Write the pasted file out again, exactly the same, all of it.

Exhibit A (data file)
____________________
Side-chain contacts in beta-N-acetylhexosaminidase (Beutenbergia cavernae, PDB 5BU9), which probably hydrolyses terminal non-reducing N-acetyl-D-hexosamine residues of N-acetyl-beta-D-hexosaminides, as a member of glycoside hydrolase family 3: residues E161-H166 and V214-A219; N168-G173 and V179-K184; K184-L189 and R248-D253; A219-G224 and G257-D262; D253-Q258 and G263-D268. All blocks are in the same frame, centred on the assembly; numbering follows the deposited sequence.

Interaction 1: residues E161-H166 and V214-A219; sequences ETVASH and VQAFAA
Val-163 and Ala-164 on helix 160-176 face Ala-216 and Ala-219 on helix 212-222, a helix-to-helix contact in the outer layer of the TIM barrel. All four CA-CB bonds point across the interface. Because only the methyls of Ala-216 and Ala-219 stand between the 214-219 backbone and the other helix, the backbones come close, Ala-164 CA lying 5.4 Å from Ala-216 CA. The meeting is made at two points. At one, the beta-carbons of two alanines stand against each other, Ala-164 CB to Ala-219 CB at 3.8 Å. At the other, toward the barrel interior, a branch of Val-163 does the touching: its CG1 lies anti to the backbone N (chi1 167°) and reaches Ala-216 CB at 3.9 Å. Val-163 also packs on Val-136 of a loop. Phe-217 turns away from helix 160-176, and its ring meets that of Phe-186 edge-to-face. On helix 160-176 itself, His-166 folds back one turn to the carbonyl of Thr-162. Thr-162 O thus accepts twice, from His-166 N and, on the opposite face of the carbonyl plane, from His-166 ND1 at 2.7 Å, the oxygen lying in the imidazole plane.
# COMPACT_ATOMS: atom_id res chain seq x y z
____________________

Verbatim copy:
Side-chain contacts in beta-N-acetylhexosaminidase (Beutenbergia cavernae, PDB 5BU9), which probably hydrolyses terminal non-reducing N-acetyl-D-hexosamine residues of N-acetyl-beta-D-hexosaminides, as a member of glycoside hydrolase family 3: residues E161-H166 and V214-A219; N168-G173 and V179-K184; K184-L189 and R248-D253; A219-G224 and G257-D262; D253-Q258 and G263-D268. All blocks are in the same frame, centred on the assembly; numbering follows the deposited sequence.

Interaction 1: residues E161-H166 and V214-A219; sequences ETVASH and VQAFAA
Val-163 and Ala-164 on helix 160-176 face Ala-216 and Ala-219 on helix 212-222, a helix-to-helix contact in the outer layer of the TIM barrel. All four CA-CB bonds point across the interface. Because only the methyls of Ala-216 and Ala-219 stand between the 214-219 backbone and the other helix, the backbones come close, Ala-164 CA lying 5.4 Å from Ala-216 CA. The meeting is made at two points. At one, the beta-carbons of two alanines stand against each other, Ala-164 CB to Ala-219 CB at 3.8 Å. At the other, toward the barrel interior, a branch of Val-163 does the touching: its CG1 lies anti to the backbone N (chi1 167°) and reaches Ala-216 CB at 3.9 Å. Val-163 also packs on Val-136 of a loop. Phe-217 turns away from helix 160-176, and its ring meets that of Phe-186 edge-to-face. On helix 160-176 itself, His-166 folds back one turn to the carbonyl of Thr-162. Thr-162 O thus accepts twice, from His-166 N and, on the opposite face of the carbonyl plane, from His-166 ND1 at 2.7 Å, the oxygen lying in the imidazole plane.
# COMPACT_ATOMS: atom_id res chain seq x y z